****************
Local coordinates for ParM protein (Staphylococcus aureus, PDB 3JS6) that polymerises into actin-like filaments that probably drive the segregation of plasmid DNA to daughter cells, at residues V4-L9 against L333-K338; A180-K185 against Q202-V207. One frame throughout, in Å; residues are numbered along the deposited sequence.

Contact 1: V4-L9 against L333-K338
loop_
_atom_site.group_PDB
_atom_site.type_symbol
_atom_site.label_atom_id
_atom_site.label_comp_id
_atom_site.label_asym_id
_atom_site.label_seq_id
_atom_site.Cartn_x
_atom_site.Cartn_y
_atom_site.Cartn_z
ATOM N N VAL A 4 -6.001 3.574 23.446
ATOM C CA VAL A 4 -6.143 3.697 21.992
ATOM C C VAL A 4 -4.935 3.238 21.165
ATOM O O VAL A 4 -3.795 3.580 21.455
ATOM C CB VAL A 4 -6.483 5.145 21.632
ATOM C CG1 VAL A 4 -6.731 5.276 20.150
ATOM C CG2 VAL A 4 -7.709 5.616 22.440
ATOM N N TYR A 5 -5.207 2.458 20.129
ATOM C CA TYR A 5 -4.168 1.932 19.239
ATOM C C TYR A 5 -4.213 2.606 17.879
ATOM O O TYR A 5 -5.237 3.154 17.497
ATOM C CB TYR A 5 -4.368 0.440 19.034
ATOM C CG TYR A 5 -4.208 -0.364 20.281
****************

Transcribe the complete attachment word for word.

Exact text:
Local coordinates for ParM protein (Staphylococcus aureus, PDB 3JS6) that polymerises into actin-like filaments that probably drive the segregation of plasmid DNA to daughter cells, at residues V4-L9 against L333-K338; A180-K185 against Q202-V207. One frame throughout, in Å; residues are numbered along the deposited sequence.

Contact 1: V4-L9 against L333-K338
loop_
_atom_site.group_PDB
_atom_site.type_symbol
_atom_site.label_atom_id
_atom_site.label_comp_id
_atom_site.label_asym_id
_atom_site.label_seq_id
_atom_site.Cartn_x
_atom_site.Cartn_y
_atom_site.Cartn_z
ATOM N N VAL A 4 -6.001 3.574 23.446
ATOM C CA VAL A 4 -6.143 3.697 21.992
ATOM C C VAL A 4 -4.935 3.238 21.165
ATOM O O VAL A 4 -3.795 3.580 21.455
ATOM C CB VAL A 4 -6.483 5.145 21.632
ATOM C CG1 VAL A 4 -6.731 5.276 20.150
ATOM C CG2 VAL A 4 -7.709 5.616 22.440
ATOM N N TYR A 5 -5.207 2.458 20.129
ATOM C CA TYR A 5 -4.168 1.932 19.239
ATOM C C TYR A 5 -4.213 2.606 17.879
ATOM O O TYR A 5 -5.237 3.154 17.497
ATOM C CB TYR A 5 -4.368 0.440 19.034
ATOM C CG TYR A 5 -4.208 -0.364 20.281